On Wednesday (Dec 4th), Festival Film Dokumenter (FFD) 2019 held a DocTalk session on Sensory Ethnography at Kedai Kebun Forum. Through the discussion, the audiences were invited to understand how the sensory ethnography approach is used as a method in producing audiovisual. Moderated by Fiky Daulay (researcher of KUNCI Study Forum & Collective), the discussion featured Aryo Danusiri (filmmaker and researcher), and Muhammad Zamzam Fauzanafi (researcher and lecturer of the Department of Cultural Anthropology UGM).
Zamzam explained that sensory ethnography emerged around 1990s along with the advent of phenomenological approach in anthropology. Zamzam added “If we want to do a study on society, we should not see the society or the culture as a text. In phenomenology, culture is seen as an experience which is not to be transformed into a series of written or verbal words”.
Then, how can we approach culture through the researcher’s experience? We should not always depend on the writing method since it can be approached visually or sonically. Most people believe that creating an ethnographic work through audiovisual approach is worthwhile for sensory experience. However, there is a debate that claims writing method can also be used to describe a phenomenon or signal in a sensorial way. Zamzam cited Clifford Geertz, who explained how the scent of incense or the gathering of people makes the death of a Javanese sensorial. However, the existence of camera and technology generates an opinion that visualization brings a better sensory experience. For instance, a close-up shot which could create a three-dimensional feeling.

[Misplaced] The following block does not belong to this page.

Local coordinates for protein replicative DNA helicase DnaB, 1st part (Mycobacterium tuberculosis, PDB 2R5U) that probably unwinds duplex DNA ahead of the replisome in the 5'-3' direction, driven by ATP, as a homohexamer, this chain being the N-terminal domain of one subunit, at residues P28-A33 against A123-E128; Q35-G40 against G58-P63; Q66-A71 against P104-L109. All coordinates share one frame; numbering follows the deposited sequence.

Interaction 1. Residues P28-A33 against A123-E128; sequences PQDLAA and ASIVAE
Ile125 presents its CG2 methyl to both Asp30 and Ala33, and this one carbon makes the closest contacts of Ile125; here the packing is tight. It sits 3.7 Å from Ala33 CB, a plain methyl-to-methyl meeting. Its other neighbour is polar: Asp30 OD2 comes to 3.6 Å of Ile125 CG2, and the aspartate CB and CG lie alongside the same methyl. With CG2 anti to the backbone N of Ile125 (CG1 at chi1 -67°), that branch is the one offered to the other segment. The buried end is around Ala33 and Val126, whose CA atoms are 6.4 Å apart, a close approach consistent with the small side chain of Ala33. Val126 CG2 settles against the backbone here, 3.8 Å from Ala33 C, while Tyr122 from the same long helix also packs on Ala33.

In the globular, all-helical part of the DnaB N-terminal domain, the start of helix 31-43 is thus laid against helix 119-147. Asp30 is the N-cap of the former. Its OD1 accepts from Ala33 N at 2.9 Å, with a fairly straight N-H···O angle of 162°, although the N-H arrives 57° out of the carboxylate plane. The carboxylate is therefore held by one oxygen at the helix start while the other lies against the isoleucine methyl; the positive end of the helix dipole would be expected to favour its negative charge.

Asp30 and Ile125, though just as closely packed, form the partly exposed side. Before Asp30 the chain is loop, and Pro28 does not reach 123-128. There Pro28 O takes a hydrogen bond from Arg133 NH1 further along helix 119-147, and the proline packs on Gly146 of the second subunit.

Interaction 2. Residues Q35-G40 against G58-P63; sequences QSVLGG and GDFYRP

According to Zamzam, sensory ethnography is about how to record or produce audiovisual work by using the filmmaker’s experiences which will take audiences to reminisce about their own similar experiences, such as “How does it feel like to wait for something? Or what are you feeling during bad weather?” said Zamzam.
There is a claim that technology could possibly represent a filmmaker’s experiences. In fact, presumption and technology are different. Eyes provide a binocular vision which is obviously different from the camera system. Therefore, Zamzam said that techniques are necessary during the shoot and editing process. “Camera could not capture the cold of winter, thus, we need to use the aperture to create a light” added Zamzam.
Meanwhile, according to Aryo, sensory ethnography is part of an understanding that experience is not solely an intermediary of systematic meaning. However, sensory ethnography is actually a moment that redefines an experience. It explains individuality and the way actors change a systematic culture. “If we want to know how it feels like drinking tea at Kedai Kebun, we should involve in the activity rather than only understanding its systematic meaning,” said Aryo.
Furthermore, Aryo explained that sensory ethnography approach is used to capture the unexpected ideas rather than the imaginable ideas. It is also applicable to record things that cannot be captured in a textual way. “Producing a work through sensory ethnography approach means interacting with body and public. We try to explain to the public that there is an invisible truth behind every issue, thus, our work is to define it” said Aryo.
Written by Nizmi Nasution
Translated by Fidel Demara